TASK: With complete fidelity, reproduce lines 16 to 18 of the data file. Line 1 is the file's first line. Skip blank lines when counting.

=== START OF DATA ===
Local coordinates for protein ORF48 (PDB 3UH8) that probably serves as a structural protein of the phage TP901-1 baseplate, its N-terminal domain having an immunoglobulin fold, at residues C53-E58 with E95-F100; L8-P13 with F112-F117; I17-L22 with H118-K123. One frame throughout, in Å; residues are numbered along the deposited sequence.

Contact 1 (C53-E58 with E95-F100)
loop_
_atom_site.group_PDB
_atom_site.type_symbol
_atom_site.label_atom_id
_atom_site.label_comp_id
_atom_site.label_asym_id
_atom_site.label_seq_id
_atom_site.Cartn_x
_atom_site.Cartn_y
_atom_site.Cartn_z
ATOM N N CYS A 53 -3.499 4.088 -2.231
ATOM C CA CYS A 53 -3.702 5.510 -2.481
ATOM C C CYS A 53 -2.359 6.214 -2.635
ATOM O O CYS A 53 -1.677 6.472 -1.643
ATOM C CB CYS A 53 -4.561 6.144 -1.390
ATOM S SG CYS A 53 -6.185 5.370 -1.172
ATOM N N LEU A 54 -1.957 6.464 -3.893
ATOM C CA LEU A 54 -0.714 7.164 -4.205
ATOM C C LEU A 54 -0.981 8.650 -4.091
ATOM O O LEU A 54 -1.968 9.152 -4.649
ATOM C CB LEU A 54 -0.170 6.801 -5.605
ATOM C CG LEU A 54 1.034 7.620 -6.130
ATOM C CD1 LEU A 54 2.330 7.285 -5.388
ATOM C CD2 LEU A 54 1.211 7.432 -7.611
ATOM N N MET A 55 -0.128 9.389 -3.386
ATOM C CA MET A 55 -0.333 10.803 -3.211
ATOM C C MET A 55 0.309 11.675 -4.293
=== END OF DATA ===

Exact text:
ATOM O O CYS A 53 -1.677 6.472 -1.643
ATOM C CB CYS A 53 -4.561 6.144 -1.390
ATOM S SG CYS A 53 -6.185 5.370 -1.172